In thisould like to clarify that the predominant focus of CIA and the Intelligence Community today is clearly on our information and analytical responsibilities. In this field, we endeavor to serve the Executive Branch by providing intelligence on the facts of the world about us* and our assessments of likely future developments. We also try to serve the Congress and the public by providing the output of the intelligence investment made by the United States, to support them in their role in American decision-making. Thus, CIA has appeared beforeommittees onccasions this year (Armed Services, Appropriations, Foreign Affairs, Atomic Energy, andestifyingariety of subjects. We have cleared forsome of this testimony on the economies of the Soviet Union and China and on the Soviet presence in the Indian Ocean. Wc alsoumber of unclassified publications and distribute them through the Library of Congress toibraries and institutes around the country, as well as making publicly available our reports of foreign broadcasts and translated documents. Inave talkedewsmen in the past year, andave come to CIA for briefings by our analysts on substantive questionsforeign countries, thus benefiting from our accumulated information from our most sensitive sources.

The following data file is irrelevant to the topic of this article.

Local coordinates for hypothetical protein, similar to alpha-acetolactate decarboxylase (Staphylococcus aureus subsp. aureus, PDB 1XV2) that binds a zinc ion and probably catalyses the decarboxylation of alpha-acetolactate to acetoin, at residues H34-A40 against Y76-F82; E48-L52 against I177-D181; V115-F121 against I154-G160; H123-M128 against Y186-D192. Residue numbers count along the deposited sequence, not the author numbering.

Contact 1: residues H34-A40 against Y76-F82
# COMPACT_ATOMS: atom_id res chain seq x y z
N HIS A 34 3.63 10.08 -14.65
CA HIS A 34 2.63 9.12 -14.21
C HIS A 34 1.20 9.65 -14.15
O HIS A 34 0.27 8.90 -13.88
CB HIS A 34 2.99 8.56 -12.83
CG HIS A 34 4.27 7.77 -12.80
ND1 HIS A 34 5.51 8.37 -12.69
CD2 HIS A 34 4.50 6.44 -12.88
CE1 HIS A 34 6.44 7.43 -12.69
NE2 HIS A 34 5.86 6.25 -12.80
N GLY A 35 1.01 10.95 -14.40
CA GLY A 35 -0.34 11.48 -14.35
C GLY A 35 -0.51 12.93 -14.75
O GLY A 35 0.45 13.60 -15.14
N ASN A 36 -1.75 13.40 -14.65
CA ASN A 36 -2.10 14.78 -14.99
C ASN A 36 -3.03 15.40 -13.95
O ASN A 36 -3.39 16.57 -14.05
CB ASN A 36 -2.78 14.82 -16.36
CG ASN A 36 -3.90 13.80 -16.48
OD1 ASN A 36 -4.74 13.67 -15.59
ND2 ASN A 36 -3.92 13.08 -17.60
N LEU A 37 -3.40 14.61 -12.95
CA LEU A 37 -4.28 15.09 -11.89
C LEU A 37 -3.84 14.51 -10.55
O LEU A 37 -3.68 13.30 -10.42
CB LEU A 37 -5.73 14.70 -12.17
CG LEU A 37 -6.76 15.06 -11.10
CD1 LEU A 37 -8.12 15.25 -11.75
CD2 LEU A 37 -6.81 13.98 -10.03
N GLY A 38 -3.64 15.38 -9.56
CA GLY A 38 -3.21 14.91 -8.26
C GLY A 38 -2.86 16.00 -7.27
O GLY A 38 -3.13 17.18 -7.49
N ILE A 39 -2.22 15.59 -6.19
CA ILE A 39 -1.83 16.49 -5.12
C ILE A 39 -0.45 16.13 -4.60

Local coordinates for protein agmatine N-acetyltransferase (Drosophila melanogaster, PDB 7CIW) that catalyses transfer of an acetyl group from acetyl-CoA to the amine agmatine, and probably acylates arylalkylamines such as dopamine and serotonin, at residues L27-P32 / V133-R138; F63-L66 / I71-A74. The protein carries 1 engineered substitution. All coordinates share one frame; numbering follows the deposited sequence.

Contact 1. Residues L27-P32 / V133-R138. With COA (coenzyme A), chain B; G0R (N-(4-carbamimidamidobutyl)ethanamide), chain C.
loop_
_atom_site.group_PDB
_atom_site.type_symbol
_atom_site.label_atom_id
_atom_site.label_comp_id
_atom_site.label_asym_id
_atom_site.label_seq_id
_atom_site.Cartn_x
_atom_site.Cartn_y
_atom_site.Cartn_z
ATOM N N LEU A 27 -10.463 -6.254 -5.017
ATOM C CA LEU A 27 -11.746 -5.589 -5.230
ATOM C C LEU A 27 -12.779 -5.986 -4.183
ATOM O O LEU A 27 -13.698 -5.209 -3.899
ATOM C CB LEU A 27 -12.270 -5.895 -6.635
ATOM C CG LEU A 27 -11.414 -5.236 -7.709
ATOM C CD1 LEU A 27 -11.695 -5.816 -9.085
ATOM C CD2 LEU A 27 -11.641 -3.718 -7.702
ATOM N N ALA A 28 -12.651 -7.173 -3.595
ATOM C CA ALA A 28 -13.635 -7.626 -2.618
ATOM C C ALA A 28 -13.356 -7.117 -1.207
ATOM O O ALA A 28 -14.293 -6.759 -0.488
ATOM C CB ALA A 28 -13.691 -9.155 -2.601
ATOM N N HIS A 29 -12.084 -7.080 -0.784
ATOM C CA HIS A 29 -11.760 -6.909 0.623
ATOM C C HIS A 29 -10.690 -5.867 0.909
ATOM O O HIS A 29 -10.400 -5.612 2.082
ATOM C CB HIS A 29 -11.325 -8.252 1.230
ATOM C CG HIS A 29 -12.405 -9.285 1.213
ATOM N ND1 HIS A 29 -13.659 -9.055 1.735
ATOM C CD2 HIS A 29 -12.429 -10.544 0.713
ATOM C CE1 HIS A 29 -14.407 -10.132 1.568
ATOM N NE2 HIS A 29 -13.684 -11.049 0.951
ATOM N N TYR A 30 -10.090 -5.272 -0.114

Ittrange anomaly that our country makes publicly available vast amounts of material on thehereas the corresponding material about

our potential adversaries must be collected by intelligence techniquesost of hundreds of millions of dollars. Jn this situation, if we cannotour intelligence sources andear we mayituation In which our adversaries profit from our openness while we are blinded by their secrecy.